Data Centers Will Get Bigger & Better, But Flexibility Will Be King | Insights and Outlook from Data Foundry’s CTO, Ed Henigin

AUSTIN, TX — From being one of the first ISPs in the United States to its global expansion, Data Foundry continues to expand geographies as well as service offerings. The first day of CAPRE’s Texas Data Center Summit, held at Data Foundry’s Texas II facility, was a Keynote by their own CTO, Edward Henigin. “Insights and Outlook from a CTO” featured observations and perspective from Henigin’s long tenure at Data Foundry, where he was actually the first employee.

“We started as a consumer-oriented ISP, and when the first web browsers were hitting, when Netscape came out, we could see there was going to be some momentum,” he recalled, providing an overview of Data Foundry’s genesis to kick off the session. “We grew really well in those early years, starting in San Antonio, and then expanding to Dallas, Houston & Austin.”

However, it wasn’t long before Data Foundry switched their focus to data centers – which wasn’t a big stretch for them. “Our whole reason for being is to connect people,” he explained. “That was the philosophy we took to designing and operating data centers. Every data center that we build and operate is carrier-neutral. Every carrier needs to be here and every customer needs to have access to every carrier. And while you’re here, we want to over-deliver. We’ll tell you that we’re the best and we’ll show you that we’re even better. That’s just who we are.”
 

Data Foundry’s CTO, Edward Henigin, speaks to an audience at CAPRE’s 7th Annual Texas Data Center Summit on November 13, 2019 in Austin.

According to Henigin, that philosophy pays off in many ways. “The snowball effect that you get from carriers coming in and making massive investments and providing massive amounts of data and capacity for highly inexpensive rates was the cornerstone for a long-term colocation strategy,” he shared. “So we wanted to get big property here to convince the carriers that if they’re going to make the investment to build in here, that investment is going to pay off over a long time…they’re going to make a whole lot of money as they leverage it to many clients.”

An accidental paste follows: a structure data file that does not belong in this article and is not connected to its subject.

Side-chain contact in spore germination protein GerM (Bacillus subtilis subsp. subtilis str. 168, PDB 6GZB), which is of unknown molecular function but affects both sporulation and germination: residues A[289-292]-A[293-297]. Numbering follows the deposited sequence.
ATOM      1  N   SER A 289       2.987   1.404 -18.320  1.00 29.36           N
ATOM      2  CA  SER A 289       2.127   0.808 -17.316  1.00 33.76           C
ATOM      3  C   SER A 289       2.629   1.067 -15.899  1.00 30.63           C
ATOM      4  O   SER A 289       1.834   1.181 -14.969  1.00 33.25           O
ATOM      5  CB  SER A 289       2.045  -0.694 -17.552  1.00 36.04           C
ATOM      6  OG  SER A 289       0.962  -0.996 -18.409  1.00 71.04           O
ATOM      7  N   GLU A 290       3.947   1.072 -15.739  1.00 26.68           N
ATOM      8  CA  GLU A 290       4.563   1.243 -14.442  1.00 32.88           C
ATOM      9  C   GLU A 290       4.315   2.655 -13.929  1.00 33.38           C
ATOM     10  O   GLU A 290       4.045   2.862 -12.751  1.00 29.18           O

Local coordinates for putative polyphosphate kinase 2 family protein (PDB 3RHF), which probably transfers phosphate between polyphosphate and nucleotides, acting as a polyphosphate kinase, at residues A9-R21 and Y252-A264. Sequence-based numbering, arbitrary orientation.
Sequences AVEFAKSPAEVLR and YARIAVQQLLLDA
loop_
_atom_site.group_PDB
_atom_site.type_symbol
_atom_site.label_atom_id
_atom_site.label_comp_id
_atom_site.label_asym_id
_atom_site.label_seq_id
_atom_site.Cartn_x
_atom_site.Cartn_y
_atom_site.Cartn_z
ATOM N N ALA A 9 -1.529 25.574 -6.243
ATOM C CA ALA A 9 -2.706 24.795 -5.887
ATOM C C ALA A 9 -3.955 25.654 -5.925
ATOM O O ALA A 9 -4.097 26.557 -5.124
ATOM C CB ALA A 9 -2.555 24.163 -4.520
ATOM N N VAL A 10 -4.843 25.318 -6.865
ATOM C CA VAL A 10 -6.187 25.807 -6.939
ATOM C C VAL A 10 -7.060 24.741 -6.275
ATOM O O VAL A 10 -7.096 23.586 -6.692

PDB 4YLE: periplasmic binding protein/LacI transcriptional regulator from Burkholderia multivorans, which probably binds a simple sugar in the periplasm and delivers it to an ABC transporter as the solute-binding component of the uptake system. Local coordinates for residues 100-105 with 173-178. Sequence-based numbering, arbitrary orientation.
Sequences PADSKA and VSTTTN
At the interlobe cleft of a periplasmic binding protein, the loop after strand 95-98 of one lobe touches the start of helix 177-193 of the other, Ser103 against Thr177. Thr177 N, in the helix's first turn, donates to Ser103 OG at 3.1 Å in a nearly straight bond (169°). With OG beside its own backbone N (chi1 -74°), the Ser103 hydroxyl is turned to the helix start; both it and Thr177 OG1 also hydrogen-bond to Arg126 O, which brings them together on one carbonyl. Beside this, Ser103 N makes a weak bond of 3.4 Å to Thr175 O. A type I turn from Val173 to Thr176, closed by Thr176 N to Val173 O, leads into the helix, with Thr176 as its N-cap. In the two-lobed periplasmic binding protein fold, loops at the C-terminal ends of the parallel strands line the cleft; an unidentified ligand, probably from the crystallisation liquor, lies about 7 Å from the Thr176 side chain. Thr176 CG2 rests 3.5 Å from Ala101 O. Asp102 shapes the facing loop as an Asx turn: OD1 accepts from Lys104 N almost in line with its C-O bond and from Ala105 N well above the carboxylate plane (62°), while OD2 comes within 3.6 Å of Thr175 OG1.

After sharing these opening remarks, Henigin then provided a look into the overall vision for Data Foundry when it comes to IT infrastructure. “They key things we care about are power density and network density. That drives how many cables we have to have in the cabinets and how much cooling capacity we have to have per square foot on the floor,” he shared, before also divulging that while he takes all forecasts from industry experts about massive increases in power density with a grain of salt, he has worked with more than one client with significant requirements.

“There is a trend for higher power density and higher cabling complexity and those are things that we do support, moving forward,” he stressed. “We do plan, design, and operate in a way that will support that.”

Next, Henigin moved onto a perennial topic – the Cloud. “The cloud is doing a lot of replace a lot of IT infrastructure for a lot of firms. If you look at it on an aggregate basis, the colocation business is growing. Every colo market that I’m aware of is growing. Some of them are growing faster than others, but none of them are shrinking. And I mean, when was the last time you deleted a photo? You don’t really delete things anymore.”

And not surprisingly, according to Henigin, that shift has an impact on what happens with IT infrastructure. “A lot of that storage and processing is going to the Cloud in different ways, but I don’t know that it’s Cloud at the expense of colo. They’re really both growing together,” he asserted. “A lot of our clients have jumped in with both feet and really embraced the Cloud and all that it has to offer…but then they often find out that it’s quite a bit more expensive than you think, and then eventually have to pull back some of their operations out of the Cloud.”